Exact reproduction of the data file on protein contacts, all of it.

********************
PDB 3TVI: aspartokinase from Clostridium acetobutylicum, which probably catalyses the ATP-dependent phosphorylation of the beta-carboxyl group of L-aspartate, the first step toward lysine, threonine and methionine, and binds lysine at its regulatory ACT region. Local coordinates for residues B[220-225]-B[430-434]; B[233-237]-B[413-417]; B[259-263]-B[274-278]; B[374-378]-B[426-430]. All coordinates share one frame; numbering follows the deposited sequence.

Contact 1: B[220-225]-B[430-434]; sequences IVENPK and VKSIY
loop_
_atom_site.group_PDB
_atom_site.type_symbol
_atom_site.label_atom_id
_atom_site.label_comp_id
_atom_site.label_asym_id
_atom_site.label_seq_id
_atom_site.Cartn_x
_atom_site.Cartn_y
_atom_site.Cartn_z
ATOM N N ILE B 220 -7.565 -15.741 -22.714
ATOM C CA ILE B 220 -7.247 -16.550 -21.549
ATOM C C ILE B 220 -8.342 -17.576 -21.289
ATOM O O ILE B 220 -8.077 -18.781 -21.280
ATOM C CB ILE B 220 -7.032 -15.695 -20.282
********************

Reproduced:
PDB 3TVI: aspartokinase from Clostridium acetobutylicum, which probably catalyses the ATP-dependent phosphorylation of the beta-carboxyl group of L-aspartate, the first step toward lysine, threonine and methionine, and binds lysine at its regulatory ACT region. Local coordinates for residues B[220-225]-B[430-434]; B[233-237]-B[413-417]; B[259-263]-B[274-278]; B[374-378]-B[426-430]. All coordinates share one frame; numbering follows the deposited sequence.

Contact 1: B[220-225]-B[430-434]; sequences IVENPK and VKSIY
loop_
_atom_site.group_PDB
_atom_site.type_symbol
_atom_site.label_atom_id
_atom_site.label_comp_id
_atom_site.label_asym_id
_atom_site.label_seq_id
_atom_site.Cartn_x
_atom_site.Cartn_y
_atom_site.Cartn_z
ATOM N N ILE B 220 -7.565 -15.741 -22.714
ATOM C CA ILE B 220 -7.247 -16.550 -21.549
ATOM C C ILE B 220 -8.342 -17.576 -21.289
ATOM O O ILE B 220 -8.077 -18.781 -21.280
ATOM C CB ILE B 220 -7.032 -15.695 -20.282